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For many in the home service industry, giving back to the community is just what you do. It’s baked into your connections to your service area and personal altruism It’s also something many business owners have never considered publicizing.
But publicly feting your corporate social responsibility (CSR) is no longer considered taboo. In fact, it’s encouraged and can help you establish your company and its brand, as well as attract new customers and employees.
Research shows that 84 percent of consumers say it is important that a company supports charitable causes. Half of all Americans say that they would switch to a company that supports a cause they believe in (https://bit.ly/3M5sDqO). Those figures are even higher among younger Americans who consider CSR something all businesses should be doing.
It’s a fact that socially responsible organizations achieve a greater positive image, loyalty and customer trust. Your charitable giving also differentiates you from your competition.
But learning the right way to incorporate social responsibility into your public relations campaign can sometimes be tricky for someone new to publicizing their charitable giving.
Consumers are a pretty shrewd bunch. They know when a company is simply creating a publicity tool, which can present a bad image for your business.
Chances are, however, that your home service business has been donating to or volunteering for charitable organizations for years — but you’ve never publicized it. If it’s something your company has been doing for years, it’s likely you already have community and employee buy-in for your giving or volunteering because the cause is something you and your team honestly believe in.
But if you are starting to look into giving back to the community, your participation needs to be genuine. Sure, you can post a banner supporting a cause to your social media channels, but unless you show some real action, you will come across as insincere.
When it comes time to publicize your activities, you should be able to show how your initiatives benefit the organization or organizations you choose to support. Drawing a line between your donation or activity and its impact on the charitable organization is important in letting potential customers know your real support.
Ask your staff
While most charitable organizations are truly deserving of support, donating for donating’s sake isn’t helpful in the long run. If the charitable organization isn’t popular at your company, donations will be down, volunteers may be nonexistent and your company will be seen as less than truthful about its support.
If you are not already supporting an organization and want to know where to begin, a way to start is to poll your employees. Your employees are the most important part of your company’s culture; their buy-in establishes how successful your corporate social responsibility program will be. This is not a top-down decision that should be determined from on high.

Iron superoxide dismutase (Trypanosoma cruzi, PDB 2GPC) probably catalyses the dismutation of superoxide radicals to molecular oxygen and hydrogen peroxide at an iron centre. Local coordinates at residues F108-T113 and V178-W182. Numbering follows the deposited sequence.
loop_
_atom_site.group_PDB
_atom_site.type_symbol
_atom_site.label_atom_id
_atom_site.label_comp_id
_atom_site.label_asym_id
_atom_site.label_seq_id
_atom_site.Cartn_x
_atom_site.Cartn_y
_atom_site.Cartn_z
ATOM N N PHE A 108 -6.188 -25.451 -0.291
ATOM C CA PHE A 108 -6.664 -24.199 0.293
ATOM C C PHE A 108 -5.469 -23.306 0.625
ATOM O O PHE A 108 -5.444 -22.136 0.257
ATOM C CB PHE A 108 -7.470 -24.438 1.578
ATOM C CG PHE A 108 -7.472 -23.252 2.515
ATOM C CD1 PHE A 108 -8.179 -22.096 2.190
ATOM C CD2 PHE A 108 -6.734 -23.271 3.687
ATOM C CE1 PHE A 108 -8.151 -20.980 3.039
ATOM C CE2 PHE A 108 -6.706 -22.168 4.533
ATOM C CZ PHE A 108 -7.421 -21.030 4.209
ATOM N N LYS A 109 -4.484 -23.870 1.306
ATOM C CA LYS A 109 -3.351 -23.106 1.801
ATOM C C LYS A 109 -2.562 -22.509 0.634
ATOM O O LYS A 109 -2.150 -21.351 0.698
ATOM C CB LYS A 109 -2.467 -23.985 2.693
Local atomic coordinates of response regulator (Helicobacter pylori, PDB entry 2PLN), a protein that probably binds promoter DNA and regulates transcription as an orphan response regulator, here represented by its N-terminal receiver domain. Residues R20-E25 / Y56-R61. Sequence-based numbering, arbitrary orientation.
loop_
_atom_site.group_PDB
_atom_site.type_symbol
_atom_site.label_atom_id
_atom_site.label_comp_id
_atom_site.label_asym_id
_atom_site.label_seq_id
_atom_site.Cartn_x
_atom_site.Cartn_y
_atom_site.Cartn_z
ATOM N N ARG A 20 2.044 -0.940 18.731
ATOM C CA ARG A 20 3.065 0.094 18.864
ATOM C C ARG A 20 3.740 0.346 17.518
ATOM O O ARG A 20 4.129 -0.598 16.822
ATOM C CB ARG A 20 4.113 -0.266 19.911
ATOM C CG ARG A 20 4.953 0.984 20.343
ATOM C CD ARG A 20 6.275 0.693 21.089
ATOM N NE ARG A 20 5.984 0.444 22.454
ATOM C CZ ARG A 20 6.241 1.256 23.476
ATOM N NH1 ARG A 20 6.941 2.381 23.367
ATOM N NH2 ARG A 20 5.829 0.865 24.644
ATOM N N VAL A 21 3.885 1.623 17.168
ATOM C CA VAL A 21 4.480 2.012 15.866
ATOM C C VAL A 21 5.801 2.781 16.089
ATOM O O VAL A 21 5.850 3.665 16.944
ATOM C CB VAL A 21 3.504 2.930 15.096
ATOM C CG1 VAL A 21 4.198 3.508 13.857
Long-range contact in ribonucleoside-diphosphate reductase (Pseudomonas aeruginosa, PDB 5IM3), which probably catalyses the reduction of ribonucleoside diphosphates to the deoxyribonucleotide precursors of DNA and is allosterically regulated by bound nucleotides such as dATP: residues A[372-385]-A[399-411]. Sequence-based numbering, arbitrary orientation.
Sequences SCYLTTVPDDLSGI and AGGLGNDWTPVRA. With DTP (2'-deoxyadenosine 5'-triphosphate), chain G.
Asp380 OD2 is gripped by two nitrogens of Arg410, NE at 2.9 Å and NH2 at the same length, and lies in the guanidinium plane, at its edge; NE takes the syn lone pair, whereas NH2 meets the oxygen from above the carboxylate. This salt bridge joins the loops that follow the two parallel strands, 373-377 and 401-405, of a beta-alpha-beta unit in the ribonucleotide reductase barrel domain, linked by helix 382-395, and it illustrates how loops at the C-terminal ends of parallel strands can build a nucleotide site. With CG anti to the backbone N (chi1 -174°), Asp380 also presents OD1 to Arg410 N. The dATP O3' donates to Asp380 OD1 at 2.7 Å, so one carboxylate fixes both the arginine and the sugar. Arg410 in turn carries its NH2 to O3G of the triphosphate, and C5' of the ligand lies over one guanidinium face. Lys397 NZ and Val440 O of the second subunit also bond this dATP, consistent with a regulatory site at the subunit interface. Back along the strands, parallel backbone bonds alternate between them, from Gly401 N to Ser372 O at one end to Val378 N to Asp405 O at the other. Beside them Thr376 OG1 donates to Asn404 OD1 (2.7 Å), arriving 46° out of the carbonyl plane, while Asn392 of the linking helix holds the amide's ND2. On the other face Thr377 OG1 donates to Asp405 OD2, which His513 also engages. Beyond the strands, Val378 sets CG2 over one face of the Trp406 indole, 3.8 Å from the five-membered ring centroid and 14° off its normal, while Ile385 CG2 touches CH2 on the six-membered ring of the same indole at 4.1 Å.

If your staff agrees with your choices of charitable organizations, the entire company “owns” it and it is reflected in the way your employees conduct business. It becomes ingrained in your business practices.
One of the most successful examples of a well-done CSR campaign that has become the face of a company’s culture is the series of Dawn dishwashing liquid commercials addressing oil spills (www.youtube.com/watch?v=ysTFRcBqFpE). The campaign showing how its soap was effective at cleaning animals who had been contaminated by oil spills and the company’s continued donations to animal rescue efforts is ingrained in our psyche.
Now, when we see Dawn in the stores, we associate it with helping distraught animals. After all, if it can gently and effectively clean up oil-drenched ducks, it can certainly clean up messy dishes without harming your hands — and a dollar of your purchase price also helps rescue efforts, to boot!
Good company credit
Once you have determined the causes your business supports and have employees excited about your efforts, then — and only then — should you begin reaping the benefits of your initiatives.
You don’t have to wait for the news media to catch up to your work. You can start publicizing your donations and events on your website and social media channels. A well-written press release can also draw the media’s attention to the event and put it on their radar, as well.
Your social responsibility program can go a long way toward building your “good company credit” with employees and stakeholders. Potential customers want to work with and buy from a company they feel works for the betterment of the community. Your staff will appreciate that their work in supporting a cause isn’t going unnoticed.
With so much bad news in the world today, corporate accountability initiatives offer your company a chance to show it cares about the community and about affecting real change. Remember to first be genuine in your efforts and get your employee’s buy-in when choosing a cause. Once you’ve achieved that, publicizing this positive company culture is a win-win for both the charity you choose and your business’s public image.